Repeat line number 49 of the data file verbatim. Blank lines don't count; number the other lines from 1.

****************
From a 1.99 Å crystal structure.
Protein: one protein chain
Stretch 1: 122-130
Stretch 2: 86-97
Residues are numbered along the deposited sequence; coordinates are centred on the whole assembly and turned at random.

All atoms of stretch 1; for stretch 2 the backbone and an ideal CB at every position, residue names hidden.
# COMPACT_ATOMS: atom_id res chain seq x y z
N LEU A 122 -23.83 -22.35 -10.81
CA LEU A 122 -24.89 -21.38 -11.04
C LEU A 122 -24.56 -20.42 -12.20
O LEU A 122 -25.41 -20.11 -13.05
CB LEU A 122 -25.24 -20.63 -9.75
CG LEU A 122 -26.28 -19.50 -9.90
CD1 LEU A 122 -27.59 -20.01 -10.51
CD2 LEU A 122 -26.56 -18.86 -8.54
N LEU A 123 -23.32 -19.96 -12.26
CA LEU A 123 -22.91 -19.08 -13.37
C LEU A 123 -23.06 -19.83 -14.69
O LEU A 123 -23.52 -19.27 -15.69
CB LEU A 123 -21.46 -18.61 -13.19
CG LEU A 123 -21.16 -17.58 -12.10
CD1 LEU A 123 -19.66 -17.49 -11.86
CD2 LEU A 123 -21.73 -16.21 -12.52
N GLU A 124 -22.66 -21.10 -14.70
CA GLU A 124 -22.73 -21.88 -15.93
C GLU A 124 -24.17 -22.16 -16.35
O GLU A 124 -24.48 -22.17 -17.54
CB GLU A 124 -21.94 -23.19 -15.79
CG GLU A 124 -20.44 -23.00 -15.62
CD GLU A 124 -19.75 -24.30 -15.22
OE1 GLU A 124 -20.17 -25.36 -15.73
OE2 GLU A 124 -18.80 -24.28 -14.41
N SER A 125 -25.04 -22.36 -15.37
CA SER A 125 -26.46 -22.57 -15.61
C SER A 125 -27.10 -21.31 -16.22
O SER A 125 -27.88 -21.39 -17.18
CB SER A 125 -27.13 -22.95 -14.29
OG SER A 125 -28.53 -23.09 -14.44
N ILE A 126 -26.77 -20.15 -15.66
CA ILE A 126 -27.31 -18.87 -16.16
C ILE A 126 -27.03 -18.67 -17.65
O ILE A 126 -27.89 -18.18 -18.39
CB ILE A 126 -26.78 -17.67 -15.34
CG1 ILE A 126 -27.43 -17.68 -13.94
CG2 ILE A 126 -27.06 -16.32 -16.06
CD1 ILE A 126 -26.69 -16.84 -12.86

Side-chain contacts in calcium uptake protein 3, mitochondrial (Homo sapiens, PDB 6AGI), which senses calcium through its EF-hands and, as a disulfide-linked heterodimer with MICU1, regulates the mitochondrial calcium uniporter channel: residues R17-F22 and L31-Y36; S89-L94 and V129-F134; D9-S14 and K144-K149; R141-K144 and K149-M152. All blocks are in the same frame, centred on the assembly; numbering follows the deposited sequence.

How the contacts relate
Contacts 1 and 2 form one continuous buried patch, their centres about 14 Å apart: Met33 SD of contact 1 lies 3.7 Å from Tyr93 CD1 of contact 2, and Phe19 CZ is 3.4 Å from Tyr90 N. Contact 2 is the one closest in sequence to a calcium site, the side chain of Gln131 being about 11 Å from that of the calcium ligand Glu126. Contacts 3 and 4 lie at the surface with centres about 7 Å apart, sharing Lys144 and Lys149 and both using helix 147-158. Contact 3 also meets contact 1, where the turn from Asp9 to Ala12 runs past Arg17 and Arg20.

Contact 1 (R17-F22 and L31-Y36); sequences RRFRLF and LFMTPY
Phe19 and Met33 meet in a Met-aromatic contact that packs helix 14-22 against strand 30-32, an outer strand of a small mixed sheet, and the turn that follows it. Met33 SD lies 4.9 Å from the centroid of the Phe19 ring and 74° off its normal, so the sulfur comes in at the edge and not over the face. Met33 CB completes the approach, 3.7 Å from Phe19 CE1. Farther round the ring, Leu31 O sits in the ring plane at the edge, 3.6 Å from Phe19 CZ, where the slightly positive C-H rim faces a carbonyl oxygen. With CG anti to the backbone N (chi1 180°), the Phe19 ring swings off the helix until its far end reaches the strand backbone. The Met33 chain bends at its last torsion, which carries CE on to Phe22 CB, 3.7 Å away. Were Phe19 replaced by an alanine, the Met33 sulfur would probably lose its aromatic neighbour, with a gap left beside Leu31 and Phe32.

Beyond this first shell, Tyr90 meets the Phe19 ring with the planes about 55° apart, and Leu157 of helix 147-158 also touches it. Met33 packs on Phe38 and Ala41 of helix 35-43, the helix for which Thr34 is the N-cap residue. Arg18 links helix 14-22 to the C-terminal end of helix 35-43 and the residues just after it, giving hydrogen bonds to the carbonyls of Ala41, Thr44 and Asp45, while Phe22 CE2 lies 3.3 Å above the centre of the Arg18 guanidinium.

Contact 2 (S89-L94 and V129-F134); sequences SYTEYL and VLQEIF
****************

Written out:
Contacts 1 and 2 form one continuous buried patch, their centres about 14 Å apart: Met33 SD of contact 1 lies 3.7 Å from Tyr93 CD1 of contact 2, and Phe19 CZ is 3.4 Å from Tyr90 N. Contact 2 is the one closest in sequence to a calcium site, the side chain of Gln131 being about 11 Å from that of the calcium ligand Glu126. Contacts 3 and 4 lie at the surface with centres about 7 Å apart, sharing Lys144 and Lys149 and both using helix 147-158. Contact 3 also meets contact 1, where the turn from Asp9 to Ala12 runs past Arg17 and Arg20.